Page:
Author(s): Weetman A
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Abstract Reconstitution Graves' disease occurs in three settings. First, bone marrow transplantation from a donor with Graves' disease may cause this disease to appear in the recipient, as a result of adoptive immunity, although disordered immunoregulation secondary to graft-versus-host disease may also play a role. Second, alemtuzumab treatment for multiple sclerosis leads to the development of Graves' disease in up to a third of patients during the phase of naive T-cell expansion, which follows therapeutic lymphocyte depletion. Other reconstitution autoimmune phenomena, including immune thrombocytopaenic purpura, are also recognised after alemtuzumab administration. Finally, reconstitution Graves' disease may occur during a similar phase of CD4(+) T-cell expansion, which follows highly active antiretroviral therapy for human immunodeficiency virus infection. Again, this complication is part of a broader spectrum of immunoregulatory disturbances, which can arise after immune reconstitution. The mechanisms responsible for reconstitution Graves' disease are at present unclear, but may include a relative bias towards a Th2-mediated immune response and reduced competition for autoreactive lymphocytes to expand during the time when recovery from lymphopenia commences.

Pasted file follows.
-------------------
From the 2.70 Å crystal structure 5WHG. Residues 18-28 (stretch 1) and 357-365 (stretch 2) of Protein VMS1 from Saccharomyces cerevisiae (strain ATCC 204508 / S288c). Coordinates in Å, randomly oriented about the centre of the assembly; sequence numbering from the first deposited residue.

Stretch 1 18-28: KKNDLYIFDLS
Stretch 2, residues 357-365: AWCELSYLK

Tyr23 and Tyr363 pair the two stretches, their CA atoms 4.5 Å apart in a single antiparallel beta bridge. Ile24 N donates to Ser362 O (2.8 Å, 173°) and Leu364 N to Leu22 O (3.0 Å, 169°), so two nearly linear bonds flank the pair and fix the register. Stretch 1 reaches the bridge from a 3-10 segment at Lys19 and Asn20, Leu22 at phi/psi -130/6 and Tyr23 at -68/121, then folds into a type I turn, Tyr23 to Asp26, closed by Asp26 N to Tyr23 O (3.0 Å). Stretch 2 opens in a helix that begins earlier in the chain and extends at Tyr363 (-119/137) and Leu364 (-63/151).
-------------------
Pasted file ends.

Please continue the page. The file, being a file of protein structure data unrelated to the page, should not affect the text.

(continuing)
This article was published in Best Pract Res Clin Endocrinol Metab
and referenced in Journal of Clinical & Cellular Immunology